Pippa Hacket, Green party's spokesperson on Agriculture spoke recently about the wild fire pandemic sweeping the nation.
"Thankfully, the recent rain has extinguished the wild fires that have been ravaging our countryside this past few weeks. In the clear air, the utter devastation is now in sharp focus. It is disappointing that there has been little condemnation of these catastrophic events from farmer representative groups, many of which seem to have washed their members’ hands of any accountability in relation to these fires."
She says that laws are obviously not being respected by farmers carrying out these acts up to two months after the set deadline. She added "Nevertheless, our Minister of Agriculture, Michael Creed, has admitted that many of these blazes have been caused by farmers illegally starting fires on their land. No one is discounting controlled burning as a part of a land management tool, however there is a 6 month window available for such, and it somewhat hard to reconcile that two and a half months after the deadline of March 1st, some farmers see no issue whatsoever with setting these fires. What does that say about respecting the laws of our land?"
She also added her lack of belief that farmers will face prosecution, with a low number of 11 prosecutions taking place since the acts introduction, she said "It has been stated that those found starting such fires will be subject to prosecution, but with just eleven prosecutions taken under Section 40 of the Wildlife Act (which prohibits illegal fires in the closed season) in the past decade, and nine of these resulting in an average fine of €200, the chances of any of this year’s criminals being brought to justice are slim to say the least - and these lawbreakers know this. Enforcement of the legislation is a must, and until that happens, destructive fires like this will continue. The Department has threatened that if a farmer’s land is burnt, they will face a reduction in BPS payments, however like all empty threats from this office, it is unlikely that any penalties will be imposed."
She also theorized that the introduction of the proposed heritage bill will only add to the problems is an extension to burning deadlines is imposed, she added "The much-maligned Heritage Bill from Heather Humphreys’ Department (which is up for discussion this week in The Dail) will only make matters worse if an extension is granted to the burning season."
She condemned the farmers guilty of igniting these fires, mentioning that they not only damage our wonderful environment but also our economy with extra expenditures by the government in trying to control the fires. "These individuals should be ashamed to call themselves farmers when they witness the utter devastation their reckless behaviour has caused. These massive fires have obliterated some incredibly beautiful landscapes. They not only destroy thousands of hectares of valuable forestry, flora and fauna, but they are devastating to people’s homes and livelihoods, and even the air that they breathe. Our country’s green image is tarnished, both physically and philosophically, and tourism is likely to be affected in many of these remote rural areas, some of which rely heavily on holidaymakers for revenue. The risks to the emergency service personnel deployed to deal with these fires cannot be underestimated, in addition to the fact that they are removed from their normal duties to protect us. The cost of putting out these fires has run into the millions of euro, and we all know it will be the taxpayer who will be responsible for that particular bill."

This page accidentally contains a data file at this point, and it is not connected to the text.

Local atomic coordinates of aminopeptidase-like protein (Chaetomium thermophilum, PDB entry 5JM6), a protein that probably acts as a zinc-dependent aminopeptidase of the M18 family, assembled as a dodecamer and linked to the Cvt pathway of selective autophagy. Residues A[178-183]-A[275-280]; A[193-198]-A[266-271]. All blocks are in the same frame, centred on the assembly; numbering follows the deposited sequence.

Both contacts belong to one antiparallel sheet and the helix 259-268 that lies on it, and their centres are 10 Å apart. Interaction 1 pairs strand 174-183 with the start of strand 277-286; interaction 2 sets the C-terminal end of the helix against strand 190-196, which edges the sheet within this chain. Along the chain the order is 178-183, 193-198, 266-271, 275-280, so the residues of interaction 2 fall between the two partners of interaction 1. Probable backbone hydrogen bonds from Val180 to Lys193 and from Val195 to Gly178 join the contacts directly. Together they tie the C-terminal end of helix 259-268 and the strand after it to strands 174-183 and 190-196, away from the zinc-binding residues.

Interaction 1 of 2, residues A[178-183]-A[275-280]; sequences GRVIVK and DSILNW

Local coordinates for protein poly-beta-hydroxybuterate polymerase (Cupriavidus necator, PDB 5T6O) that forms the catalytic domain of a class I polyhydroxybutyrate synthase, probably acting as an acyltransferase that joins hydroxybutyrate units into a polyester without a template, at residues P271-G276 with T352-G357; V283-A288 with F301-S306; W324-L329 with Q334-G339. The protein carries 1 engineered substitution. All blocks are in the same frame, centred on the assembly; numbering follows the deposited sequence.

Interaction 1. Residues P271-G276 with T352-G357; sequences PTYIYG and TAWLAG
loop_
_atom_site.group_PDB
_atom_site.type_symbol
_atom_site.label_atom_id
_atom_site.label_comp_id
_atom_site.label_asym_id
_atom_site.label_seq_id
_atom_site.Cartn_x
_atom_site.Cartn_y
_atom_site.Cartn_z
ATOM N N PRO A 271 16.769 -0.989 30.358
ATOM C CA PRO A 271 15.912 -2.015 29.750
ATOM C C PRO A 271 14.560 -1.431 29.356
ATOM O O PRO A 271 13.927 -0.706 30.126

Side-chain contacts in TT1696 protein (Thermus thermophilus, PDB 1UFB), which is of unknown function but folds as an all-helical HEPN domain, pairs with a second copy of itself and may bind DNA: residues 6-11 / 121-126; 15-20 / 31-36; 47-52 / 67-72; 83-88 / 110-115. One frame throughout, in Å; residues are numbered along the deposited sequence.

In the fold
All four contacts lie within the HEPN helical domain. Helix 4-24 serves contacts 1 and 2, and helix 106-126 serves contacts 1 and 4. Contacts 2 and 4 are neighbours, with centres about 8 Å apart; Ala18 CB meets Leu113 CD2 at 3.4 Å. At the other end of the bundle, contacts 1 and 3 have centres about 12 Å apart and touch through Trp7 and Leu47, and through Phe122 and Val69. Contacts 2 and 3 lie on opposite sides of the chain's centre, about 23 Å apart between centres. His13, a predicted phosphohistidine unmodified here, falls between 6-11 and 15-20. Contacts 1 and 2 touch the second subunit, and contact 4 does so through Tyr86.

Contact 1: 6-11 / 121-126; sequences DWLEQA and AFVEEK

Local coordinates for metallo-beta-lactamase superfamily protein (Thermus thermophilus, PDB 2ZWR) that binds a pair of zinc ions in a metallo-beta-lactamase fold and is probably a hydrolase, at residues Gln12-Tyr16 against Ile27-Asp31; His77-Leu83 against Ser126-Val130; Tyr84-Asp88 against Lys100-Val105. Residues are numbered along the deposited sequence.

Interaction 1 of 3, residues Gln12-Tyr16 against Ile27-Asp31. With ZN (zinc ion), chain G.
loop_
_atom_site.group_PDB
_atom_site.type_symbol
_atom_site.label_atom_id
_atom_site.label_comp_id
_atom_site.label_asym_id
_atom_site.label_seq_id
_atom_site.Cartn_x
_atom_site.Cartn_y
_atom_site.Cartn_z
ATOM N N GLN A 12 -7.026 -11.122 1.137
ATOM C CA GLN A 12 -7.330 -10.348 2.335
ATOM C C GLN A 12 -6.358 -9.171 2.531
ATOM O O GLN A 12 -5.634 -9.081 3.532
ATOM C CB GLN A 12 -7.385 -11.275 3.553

She awkowledged that it is only a small minority who are guilty of committing these offences and that they are giving other farmers in the country a bad name, "Regrettably, as is the case in many situations, one bad apple can spoil the whole barrel, and the actions of a few, give the rest of us a bad name. Positive public perception of Irish agriculture and farmers is crucial, especially in these uncertain times with CAP reforms and Brexit just around the corner. Unfortunately, the one thing that is for certain is that we will all end up paying, one way or the other, for the criminal acts of an inconsiderate few."
Pippa Hackett is an organic farmer based near Geashill in Co Offaly, and the Green Party Spokesperson on Agriculture.